Do you Cloud?
So, do you use the cloud? Chances are, you do! In fact, if you have downloaded and listened to this podcast, you are using the cloud. The sound files that make up this podcast are stored on a server owned and operated by the Internet Archive. I may do a full episode on the Internet Archive at some point. They are an awesome group dedicated to preserving internet content for posterity. If you would like to find out more about them, you can visit thier website at www.archive.org. Internet Archive hosts the audio files and image files for this and every episode of the G33kDadShow!. The website you view at g33kdad.thestrangeland.net is hosted on servers owned and operated by GoDaddy!. Neither one of these companies are located in my city or, most likely, in your city. However, by the power of a world wide network of computers, I can create these files at my house, upload them to these remote servers, and you can download and enjoy them at your lesiure! How cool is that? Other ways you may use the cloud in your daily life.. Do you use Evernote? That’s a cloud service. Do you use Dropbox or Google Drive? That’s a cloud service. Do you use outlook.com or gMail? Those are another type of cloud service. Even Google Docs or Office 365 are examples of services you don’t run on your local machine, but access through the internet. Is the cloud starting to make more sense, now?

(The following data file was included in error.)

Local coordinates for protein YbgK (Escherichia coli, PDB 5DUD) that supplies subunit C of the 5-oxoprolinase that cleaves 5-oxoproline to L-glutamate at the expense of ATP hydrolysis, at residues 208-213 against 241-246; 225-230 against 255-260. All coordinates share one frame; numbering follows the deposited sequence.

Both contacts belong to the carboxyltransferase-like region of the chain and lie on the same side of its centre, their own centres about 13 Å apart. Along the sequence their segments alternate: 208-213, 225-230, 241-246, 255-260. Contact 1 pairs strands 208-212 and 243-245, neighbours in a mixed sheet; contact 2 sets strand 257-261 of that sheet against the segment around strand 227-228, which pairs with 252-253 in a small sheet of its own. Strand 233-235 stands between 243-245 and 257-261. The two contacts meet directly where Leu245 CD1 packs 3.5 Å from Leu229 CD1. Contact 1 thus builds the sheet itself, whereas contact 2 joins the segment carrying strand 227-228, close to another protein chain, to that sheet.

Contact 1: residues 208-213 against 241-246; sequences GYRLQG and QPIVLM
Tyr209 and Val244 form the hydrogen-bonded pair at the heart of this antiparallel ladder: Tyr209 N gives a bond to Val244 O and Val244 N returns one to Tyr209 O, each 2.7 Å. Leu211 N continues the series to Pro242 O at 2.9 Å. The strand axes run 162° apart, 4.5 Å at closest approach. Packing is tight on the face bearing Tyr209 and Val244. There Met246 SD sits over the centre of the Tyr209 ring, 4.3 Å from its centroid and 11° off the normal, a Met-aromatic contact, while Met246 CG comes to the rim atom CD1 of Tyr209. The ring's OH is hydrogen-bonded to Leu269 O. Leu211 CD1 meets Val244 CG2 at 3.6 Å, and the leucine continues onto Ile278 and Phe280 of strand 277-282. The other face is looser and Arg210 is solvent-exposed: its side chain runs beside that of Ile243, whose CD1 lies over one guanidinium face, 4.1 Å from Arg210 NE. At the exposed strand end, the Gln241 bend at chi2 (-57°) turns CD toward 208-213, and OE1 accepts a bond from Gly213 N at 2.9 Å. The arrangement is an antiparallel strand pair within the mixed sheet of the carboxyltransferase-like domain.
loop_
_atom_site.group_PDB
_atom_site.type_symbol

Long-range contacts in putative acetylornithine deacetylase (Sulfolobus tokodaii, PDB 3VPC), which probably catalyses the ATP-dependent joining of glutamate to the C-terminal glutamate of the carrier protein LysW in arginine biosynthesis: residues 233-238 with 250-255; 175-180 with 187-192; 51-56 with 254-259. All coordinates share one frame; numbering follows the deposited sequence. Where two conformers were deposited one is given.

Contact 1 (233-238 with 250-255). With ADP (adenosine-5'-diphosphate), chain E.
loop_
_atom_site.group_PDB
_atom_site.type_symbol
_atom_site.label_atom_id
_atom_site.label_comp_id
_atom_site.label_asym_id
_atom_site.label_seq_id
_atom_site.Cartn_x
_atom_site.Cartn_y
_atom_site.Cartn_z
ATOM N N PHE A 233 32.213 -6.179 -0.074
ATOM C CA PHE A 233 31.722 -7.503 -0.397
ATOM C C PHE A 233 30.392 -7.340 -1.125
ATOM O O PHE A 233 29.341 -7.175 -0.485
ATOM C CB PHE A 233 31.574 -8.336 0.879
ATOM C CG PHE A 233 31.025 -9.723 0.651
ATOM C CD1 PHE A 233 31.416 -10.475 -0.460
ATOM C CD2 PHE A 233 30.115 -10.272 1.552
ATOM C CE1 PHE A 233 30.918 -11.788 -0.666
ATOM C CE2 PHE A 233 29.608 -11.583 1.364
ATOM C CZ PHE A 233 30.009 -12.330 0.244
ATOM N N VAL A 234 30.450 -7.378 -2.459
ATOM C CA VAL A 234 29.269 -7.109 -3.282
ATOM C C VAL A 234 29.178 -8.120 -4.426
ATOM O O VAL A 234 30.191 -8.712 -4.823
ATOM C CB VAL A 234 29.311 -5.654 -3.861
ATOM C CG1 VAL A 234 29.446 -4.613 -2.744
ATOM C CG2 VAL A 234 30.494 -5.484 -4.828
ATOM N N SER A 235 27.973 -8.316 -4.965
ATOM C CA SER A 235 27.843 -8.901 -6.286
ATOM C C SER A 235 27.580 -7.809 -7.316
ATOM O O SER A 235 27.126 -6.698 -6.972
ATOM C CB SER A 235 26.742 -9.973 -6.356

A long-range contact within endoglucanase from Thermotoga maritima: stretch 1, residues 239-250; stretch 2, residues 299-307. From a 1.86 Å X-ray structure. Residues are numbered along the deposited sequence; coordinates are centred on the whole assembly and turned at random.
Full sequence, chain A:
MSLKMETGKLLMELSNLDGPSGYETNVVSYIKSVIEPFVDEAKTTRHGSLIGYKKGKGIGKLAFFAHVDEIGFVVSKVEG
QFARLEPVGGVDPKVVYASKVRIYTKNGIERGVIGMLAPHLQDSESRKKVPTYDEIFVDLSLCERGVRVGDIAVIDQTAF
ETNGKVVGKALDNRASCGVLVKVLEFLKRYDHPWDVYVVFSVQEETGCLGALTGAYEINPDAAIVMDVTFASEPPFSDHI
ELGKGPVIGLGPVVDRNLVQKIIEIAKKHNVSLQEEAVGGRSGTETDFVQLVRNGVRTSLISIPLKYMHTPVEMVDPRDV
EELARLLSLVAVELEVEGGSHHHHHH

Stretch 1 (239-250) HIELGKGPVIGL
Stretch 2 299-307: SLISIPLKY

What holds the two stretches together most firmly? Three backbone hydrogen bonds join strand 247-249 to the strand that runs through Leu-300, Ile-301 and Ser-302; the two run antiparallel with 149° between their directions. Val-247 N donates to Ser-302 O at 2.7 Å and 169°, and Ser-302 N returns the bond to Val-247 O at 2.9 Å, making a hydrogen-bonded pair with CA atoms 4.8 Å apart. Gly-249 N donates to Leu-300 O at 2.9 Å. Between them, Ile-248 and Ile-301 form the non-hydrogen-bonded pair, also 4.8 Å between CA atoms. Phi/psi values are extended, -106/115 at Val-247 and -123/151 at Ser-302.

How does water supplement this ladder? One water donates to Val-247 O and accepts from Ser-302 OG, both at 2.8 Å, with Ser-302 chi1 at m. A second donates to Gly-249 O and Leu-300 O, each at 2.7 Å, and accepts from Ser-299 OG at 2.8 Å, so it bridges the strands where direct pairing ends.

Another way some people use the term cloud is by saying "cloud commputing". This is a slightly different animal than what we have been describing so far. This is more of an enterprise level usage, by which I mean, it is important to big corporations and governments. It isn’t as big a deal to the average home, family, or dad. Essentially, with cloud computing, the servers that are being accessed via the internet are providing a platform for remote desktops or running big data applications. The same definition of cloud works here. That is, cloud is about howyou access the data… cloud = internet.
One of the big issues surrounding "the Cloud" these days is security and privacy. Any data you store on servers you don’t own is subject to snooping by the corporation who owns the server or by the Government of the United States. Unless you have been living under a rock for several years, you are probably at least peripherally aware of Edward Snowden and the NSA spying, evesdropping, and massive data collection efforts he exposed. Things which we once thought to be safe and private are not. In fact, the laws on the books are so outdated and out of touch, files that you leave on a cloud service providers servers for more than 6 months are considered fair game for warrantless snooping by local, state, and federal law enforcement. I have emails in my INBOX that are older than 6 months.